idea (and patch): connection cookies

Nick Cleaton nick at
Mon Oct 13 03:32:55 EST 2003

I have an idea for a protocol extension to limit the exposure of the
complex crypto code in ssh servers.  It's like tcp-wrappers, but based
on a secret token rather than IP address.

Patch against openssh-3.7.1p2:


The "Connection Cookies" mechanism is an unofficial ssh protocol
extension designed to prevent attackers who are unable to packet sniff
legitimate sessions from exploiting future ssh server vulnerabilities.

The connection cookie is a shared secret, which the client sends to the
server very early in the conversation.  Unless a valid cookie is received
the server drops the connection.

Since the connection cookie mechanism is simple, there is very little
server side code that can be exercised by an attacker without a valid
connection cookie.

Since the connection cookie is transmitted unencrypted, this extension
offers no extra protection against attackers who are able to packet sniff
legitimate sessions.

(very rough) Specification

An ssh server configured to require a connection cookie must prefix the
28-byte string "RequireSSHConnectionCookie\r\n" to its ident string.

An ssh client configured to send connection cookies must do so only if
it sees this extra line from the server.  The client should then prepend
the 3-byte string "CC:" followed by the 32-byte connection cookie to its
own version string.

All 32 bytes of the connection cookie must be non-whitespace printable
US-ASCII characters other than doublequote (0x22).  This restriction is
intended to simplify the handling of connection cookie values in 
configuration files.

If a digest of a passphrase is used as a connection cookie then the
passphrase should be both very hard to guess and uncorrelated with any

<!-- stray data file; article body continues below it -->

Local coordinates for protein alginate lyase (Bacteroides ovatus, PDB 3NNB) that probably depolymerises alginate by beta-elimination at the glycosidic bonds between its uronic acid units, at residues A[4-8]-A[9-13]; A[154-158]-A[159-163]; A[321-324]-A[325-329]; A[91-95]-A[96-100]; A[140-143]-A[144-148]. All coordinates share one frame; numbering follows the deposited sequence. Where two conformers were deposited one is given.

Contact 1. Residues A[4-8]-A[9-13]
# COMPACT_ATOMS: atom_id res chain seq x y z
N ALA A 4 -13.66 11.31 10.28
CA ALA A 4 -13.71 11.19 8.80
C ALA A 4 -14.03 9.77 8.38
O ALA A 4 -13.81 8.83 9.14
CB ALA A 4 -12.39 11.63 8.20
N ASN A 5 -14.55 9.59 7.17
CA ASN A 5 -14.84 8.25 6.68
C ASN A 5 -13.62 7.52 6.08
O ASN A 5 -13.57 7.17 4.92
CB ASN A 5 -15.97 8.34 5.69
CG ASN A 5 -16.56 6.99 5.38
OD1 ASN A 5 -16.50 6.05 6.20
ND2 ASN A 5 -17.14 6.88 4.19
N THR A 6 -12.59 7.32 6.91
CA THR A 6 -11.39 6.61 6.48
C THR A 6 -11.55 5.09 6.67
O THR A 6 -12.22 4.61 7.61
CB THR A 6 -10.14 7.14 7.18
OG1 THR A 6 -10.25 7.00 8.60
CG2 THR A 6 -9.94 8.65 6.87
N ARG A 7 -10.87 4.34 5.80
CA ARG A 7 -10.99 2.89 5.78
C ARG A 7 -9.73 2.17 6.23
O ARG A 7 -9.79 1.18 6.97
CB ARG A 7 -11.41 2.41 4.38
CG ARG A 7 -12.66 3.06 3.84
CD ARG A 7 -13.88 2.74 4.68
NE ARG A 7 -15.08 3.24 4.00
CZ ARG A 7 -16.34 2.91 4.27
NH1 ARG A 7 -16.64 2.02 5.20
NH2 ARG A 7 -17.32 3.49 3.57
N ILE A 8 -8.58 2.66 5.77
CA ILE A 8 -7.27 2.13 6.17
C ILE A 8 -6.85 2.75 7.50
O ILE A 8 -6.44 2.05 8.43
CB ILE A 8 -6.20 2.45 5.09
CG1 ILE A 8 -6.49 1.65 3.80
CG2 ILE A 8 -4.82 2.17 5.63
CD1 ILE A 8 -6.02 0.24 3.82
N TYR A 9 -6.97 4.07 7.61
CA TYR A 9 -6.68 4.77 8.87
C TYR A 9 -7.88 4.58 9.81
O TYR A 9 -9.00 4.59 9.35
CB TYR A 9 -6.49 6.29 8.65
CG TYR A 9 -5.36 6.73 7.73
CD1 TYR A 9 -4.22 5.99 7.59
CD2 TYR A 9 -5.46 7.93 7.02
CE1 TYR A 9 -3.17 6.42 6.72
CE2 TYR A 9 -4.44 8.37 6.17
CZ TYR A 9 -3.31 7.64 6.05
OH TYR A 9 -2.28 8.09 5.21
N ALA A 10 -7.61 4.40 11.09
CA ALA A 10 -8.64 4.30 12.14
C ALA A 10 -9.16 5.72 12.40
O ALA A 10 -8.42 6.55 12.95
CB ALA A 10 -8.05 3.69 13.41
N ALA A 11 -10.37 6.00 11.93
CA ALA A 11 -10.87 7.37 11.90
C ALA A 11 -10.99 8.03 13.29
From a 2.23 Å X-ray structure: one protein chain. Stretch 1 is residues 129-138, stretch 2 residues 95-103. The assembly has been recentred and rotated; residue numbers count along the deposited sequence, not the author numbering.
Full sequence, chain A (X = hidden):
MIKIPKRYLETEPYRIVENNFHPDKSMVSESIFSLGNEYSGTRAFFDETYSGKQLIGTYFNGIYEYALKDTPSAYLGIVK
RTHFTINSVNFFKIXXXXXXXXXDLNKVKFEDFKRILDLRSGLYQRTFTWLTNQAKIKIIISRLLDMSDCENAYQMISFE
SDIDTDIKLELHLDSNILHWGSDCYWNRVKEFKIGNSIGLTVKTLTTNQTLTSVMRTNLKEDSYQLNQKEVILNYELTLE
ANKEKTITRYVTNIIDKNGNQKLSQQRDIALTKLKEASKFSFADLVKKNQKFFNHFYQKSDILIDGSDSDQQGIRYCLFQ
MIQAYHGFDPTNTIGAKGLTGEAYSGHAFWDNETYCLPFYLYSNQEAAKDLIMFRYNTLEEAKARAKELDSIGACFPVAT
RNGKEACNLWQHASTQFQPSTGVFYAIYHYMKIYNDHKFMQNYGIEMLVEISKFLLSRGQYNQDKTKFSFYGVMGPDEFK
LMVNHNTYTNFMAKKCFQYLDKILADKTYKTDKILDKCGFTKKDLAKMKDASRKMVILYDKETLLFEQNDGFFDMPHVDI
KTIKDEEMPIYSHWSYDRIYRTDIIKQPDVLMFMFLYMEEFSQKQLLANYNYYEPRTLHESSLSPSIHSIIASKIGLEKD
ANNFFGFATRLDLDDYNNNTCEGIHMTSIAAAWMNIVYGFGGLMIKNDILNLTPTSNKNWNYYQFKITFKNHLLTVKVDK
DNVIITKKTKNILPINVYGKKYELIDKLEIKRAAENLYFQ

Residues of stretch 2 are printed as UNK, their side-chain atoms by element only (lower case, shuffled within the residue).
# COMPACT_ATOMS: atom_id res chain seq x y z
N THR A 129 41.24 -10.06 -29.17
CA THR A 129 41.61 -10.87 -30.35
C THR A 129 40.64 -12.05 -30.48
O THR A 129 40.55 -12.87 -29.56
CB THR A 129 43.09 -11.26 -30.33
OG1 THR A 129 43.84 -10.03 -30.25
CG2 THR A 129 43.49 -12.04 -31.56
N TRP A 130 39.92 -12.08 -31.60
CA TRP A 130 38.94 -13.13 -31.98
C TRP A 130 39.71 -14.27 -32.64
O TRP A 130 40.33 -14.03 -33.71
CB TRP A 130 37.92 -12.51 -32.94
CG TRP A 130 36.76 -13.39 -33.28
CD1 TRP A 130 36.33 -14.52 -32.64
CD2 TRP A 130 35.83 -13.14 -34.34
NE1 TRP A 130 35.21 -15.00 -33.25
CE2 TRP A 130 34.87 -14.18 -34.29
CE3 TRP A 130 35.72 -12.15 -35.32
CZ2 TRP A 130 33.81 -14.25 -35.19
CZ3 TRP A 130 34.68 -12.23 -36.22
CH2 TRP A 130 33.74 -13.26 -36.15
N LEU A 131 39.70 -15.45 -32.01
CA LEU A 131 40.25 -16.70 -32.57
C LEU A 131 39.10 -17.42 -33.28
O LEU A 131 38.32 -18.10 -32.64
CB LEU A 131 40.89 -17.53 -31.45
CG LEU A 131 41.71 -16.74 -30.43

other passphrase, password or other sensitive information.  Ssh clients
that accept such a connection passphrase and perform the digest
internally must use the MD5 digest algorithm and transmit the cookie as
a 32-byte lowercase hexadecimal string.


There are a few ways in which an ssh server that requires connection
cookies may be less secure than one that does not:

There may be a vulnerability of some sort in the server side code that
checks the connection cookie.  However, that code is very simple so
vulnerabilities are unlikely.  The same applies to the client side code
that sends the connection cookie.

If each user has a different connection cookie, then a packet sniffing
attacker will be able to match up connection cookies to determine whether
or not any given pair of sessions belong to the same user.  This may make
traffic analysis easier.

If each user is given a different connection cookie, then a packet
sniffing attacker will be able to identify the first connection attempt
that a new user makes.  The attacker my choose to attempt to impersonate
the server in these cases, hoping that the new client doesn't yet have
the server's public host key.  The ability to confine such attacks to the
first connection attempts of new users may significantly reduce the risk
of detection.

Anyone see any more disadvantages ?

Nick Cleaton
nick at

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